Wednesday, November 10, 2010

The Last Song of Orpheus by Robert Silverberg

I bought this book on a whim. I wasn’t familiar with Silverberg’s previous publications, merely the title appealed to me. It’s a bleak, dry telling of Orpheus’ life and one that didn’t leave me wanting an encore.

Orpheus is cursed to live a cyclical life. One in which he knows the outcome of events before they happen only because he has lived and been reborn into this life for all eternity. The repetition in Orpheus’ life is perhaps what gives way to repetition of his story telling.

There are certain phrases that Orpheus is compelled to use nearly every page. I can’t over emphasize how annoying this became. His character descriptions were no better. At the mention of Jason I could mentally add—before Orpheus would say it—that he was foolhardy and cautious. I could do this, because the printed word ‘Jason’ seemingly couldn’t appear without his signature adjectives.

If you’ve ever known someone who couldn’t tell a story face-to-face in a satisfying manner that entertained you for even mere seconds then you know what it’s like to read Orpheus’ tale. This is not a narrative in which you read what happens as events take place nor is it exactly a memoir. It’s as if Orpheus, the main character, manages to tell a second-hand account of his own life in the most detached manner possible. He tells of his love for Eurydice, his travels to Egypt, and his time on the Argo with Jason to recover the Golden Fleece, all in the most plodding, plaintive I-couldn’t-care-less tone of voice. Perhaps it’s due to his knowing what will happen in his life as he has lived it before but, it’s as though his entire life as a demigod is a chore.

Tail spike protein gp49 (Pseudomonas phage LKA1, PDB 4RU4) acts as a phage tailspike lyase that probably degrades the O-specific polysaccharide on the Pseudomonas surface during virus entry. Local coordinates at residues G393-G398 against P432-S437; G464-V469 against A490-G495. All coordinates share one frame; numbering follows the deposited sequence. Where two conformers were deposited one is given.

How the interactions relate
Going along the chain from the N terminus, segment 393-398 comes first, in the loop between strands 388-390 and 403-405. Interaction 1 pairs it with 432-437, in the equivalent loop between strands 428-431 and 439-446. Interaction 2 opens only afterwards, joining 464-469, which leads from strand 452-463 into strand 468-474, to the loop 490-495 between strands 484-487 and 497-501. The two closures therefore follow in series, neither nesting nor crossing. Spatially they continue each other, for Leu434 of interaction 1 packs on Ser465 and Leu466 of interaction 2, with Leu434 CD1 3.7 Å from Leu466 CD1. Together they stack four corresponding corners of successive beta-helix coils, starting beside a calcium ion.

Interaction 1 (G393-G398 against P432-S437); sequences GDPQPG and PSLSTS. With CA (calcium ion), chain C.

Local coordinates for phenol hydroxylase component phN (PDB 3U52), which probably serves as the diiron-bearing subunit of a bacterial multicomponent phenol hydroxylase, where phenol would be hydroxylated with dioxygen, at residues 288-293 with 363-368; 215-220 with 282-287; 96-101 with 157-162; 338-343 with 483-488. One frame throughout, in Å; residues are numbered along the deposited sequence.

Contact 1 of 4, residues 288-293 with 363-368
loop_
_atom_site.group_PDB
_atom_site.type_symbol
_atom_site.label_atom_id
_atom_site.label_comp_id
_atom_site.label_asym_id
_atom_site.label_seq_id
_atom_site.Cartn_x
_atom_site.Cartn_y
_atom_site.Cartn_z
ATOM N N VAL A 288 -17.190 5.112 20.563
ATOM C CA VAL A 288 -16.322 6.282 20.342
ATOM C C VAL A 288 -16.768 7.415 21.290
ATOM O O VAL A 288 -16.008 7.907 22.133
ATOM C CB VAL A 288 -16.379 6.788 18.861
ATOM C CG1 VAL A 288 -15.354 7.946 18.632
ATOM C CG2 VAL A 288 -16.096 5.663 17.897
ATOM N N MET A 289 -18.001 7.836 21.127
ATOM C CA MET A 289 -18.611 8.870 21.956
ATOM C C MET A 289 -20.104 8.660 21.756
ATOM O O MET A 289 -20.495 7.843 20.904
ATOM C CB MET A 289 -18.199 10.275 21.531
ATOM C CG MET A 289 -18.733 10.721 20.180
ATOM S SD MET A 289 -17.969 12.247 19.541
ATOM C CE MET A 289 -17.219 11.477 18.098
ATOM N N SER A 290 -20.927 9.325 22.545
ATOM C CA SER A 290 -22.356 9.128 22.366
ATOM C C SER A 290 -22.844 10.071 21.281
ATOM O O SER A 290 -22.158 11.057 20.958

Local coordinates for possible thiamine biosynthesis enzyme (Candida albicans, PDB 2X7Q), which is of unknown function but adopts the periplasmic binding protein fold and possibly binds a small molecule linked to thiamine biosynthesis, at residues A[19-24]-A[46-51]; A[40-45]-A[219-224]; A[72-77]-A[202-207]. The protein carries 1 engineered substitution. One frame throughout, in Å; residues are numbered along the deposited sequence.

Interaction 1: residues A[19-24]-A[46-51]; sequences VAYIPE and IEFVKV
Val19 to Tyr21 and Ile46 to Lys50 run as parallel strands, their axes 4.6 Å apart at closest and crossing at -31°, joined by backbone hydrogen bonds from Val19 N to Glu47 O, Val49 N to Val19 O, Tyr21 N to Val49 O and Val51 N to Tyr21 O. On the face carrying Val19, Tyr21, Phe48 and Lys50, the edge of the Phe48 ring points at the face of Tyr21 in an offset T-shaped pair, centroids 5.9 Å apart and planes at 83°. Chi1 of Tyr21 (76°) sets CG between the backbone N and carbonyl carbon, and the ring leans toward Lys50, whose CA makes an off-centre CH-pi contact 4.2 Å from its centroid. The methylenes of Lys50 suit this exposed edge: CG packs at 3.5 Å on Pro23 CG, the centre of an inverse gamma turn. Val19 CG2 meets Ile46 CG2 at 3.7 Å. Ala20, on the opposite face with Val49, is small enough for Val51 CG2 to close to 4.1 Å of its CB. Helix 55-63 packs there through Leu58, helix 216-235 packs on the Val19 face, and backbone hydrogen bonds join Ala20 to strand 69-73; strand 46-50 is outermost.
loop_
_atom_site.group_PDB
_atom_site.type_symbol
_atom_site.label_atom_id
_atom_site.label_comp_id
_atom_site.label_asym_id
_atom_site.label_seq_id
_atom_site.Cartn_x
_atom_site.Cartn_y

There is not a lot of backbone to Orpheus, especially so considering he’s the son of Apollo. He marches straight into the Hell and demands the release of his love after her early death. As she dies a second time, lost to Orpheus forever, all the spirit in him is gone and he limps along in life nearly oblivious to the fact that he is, alive.

There was nothing in this short novel that I could say was bad or even poor, yet I never felt Orpheus was even remotely interested in his own life, so why should I be? The Last Song of Orpheus is short and ultimately satisfying yet it’s nothing I’ll be adding to my play list. What should have been a glowing, unique story (a myth that has survived for how many years?) is spoiled by an overly somber, melancholy to a fault, storyteller.

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